Chaiten? Or Minchinmavida? Or Minchinhuila?

Chaiten Volcano
The big eruption news today is an unexpected eruption in southern Chile. In fact, it is so unexpected that depending on when and where you read about it, you might get a different answer to what volcano is doing the eruption. What we do know at this point is an eruptive column has been spotted by people on the ground and the Washington VAAC, with estimates of an eruptive column height of between 35-55,000 feet. In other words: pretty darn sizeable. Ash is also coming down in town to the east of the eruption in Argentina. Now it seems that Chilean officials say Volcan Chaiten is the culprit.
The best I can point you towards is the Yahoo! News article which has a nice gallery of images from the eruption.
If you look up Volcan Chaiten in the SI GVP website, the volcano is apparently a caldera system (big volcano with a collapse depression in the center) that last erupted over 7,400 years ago. Mostly it has erupted sticky rhyolite lavas that tend to erupt explosively – which is no great surprised based on early reports of the eruption. If you want a comparison, it sounds like Chaiten might be similar to our own Crater Lake, which last erupted around 7,700 years ago and itself is a caldera.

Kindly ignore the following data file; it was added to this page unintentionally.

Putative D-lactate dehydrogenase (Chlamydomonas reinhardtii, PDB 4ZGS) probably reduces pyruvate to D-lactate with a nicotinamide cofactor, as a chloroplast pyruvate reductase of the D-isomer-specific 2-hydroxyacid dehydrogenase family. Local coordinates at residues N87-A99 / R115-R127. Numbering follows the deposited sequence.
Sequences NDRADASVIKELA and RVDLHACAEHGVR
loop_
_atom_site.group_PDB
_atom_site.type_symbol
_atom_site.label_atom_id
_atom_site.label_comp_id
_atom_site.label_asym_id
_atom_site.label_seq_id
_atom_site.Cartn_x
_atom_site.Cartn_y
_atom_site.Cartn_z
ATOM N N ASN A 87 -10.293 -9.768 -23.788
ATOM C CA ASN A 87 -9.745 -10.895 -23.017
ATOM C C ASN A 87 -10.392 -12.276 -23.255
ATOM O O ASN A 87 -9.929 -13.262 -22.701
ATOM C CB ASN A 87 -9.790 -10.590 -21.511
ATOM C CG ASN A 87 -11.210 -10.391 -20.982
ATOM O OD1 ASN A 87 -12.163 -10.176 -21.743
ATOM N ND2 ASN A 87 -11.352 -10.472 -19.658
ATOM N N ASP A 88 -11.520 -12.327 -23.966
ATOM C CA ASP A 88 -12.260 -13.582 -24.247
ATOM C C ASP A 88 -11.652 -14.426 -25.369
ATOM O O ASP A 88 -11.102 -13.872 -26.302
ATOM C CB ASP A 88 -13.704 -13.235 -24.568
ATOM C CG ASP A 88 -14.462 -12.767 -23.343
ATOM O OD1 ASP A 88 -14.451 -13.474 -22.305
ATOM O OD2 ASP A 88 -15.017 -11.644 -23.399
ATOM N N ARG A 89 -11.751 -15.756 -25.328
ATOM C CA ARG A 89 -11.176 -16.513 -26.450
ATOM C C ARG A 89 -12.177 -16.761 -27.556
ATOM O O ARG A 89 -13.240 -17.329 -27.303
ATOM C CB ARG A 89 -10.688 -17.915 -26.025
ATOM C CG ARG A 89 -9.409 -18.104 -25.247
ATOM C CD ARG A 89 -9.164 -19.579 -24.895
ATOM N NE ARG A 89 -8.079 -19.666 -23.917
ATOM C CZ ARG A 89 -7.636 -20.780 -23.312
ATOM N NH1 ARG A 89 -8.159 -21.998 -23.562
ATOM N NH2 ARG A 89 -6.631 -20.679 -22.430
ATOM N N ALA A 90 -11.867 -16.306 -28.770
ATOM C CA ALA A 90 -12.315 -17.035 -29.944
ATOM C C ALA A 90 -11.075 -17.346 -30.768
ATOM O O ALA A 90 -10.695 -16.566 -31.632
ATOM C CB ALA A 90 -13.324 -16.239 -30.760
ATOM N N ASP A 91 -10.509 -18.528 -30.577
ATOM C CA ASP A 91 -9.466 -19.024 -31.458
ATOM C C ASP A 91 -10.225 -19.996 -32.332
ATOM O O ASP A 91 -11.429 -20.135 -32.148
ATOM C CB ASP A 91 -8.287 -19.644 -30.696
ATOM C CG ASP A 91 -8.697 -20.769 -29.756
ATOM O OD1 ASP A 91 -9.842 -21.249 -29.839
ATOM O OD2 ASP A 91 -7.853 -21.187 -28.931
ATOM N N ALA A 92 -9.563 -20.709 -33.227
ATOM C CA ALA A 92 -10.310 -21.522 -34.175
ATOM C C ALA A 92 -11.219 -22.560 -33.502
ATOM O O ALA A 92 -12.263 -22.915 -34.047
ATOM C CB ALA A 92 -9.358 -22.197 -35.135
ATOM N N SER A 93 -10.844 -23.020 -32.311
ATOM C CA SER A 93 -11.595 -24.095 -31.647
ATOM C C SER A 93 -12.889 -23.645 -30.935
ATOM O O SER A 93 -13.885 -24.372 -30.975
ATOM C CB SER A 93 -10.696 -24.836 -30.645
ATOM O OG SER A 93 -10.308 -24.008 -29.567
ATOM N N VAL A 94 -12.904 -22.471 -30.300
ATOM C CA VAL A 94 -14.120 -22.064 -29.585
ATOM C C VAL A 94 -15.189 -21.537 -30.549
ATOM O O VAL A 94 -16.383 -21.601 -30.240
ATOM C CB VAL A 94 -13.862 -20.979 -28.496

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4 thoughts on “Chaiten? Or Minchinmavida? Or Minchinhuila?

  1. Don’t mean to clutter your blog, but still want to say thanks. Appreciate your reply very much. In the future, if I ask something and you answer, I will be thanking you silently.

  2. Sorry it took me a bit to reply to this but …
    The “source of magma” is a tricky question. All volcanoes in a subduction zone (one tectonic plate sliding underneath another) have the same initial source, that is melting of mantle material above the downgoing slab, but that is happens over 50 km (or more) below the surface of the earth. I think in this case, you’re more interested in if Chaiten and Minchinmavida are tapping the same reservoir of magma … and that I am not 100% sure. Based on what I’ve read, I would say no, but there is the famous example of the Katmai eruption in Alaska in 1912, where the eruption came from one vent, but an nearby volcano collapsed during the eruption, suggesting they might have had an interconnected magma system.
    Whether the activity at Chaiten increases the likelihood of an eruption and Minchinmavida, I’d have to err on the side that it really doesn’t changed the likelihood much at this point, but if something more drastic, like a caldera collapse occurs at Chaiten, then all bets are off.

  3. Some say that Chaiten and Minchinmavida had a different source of magma . Meaning that the eruption at C has no implication on what M might do.
    Is the source of magma in each volcano known? Is it correct to assume that in spite of the close proximity of both volcanoes that activity at C will not increase the possibility of an eruption at M?

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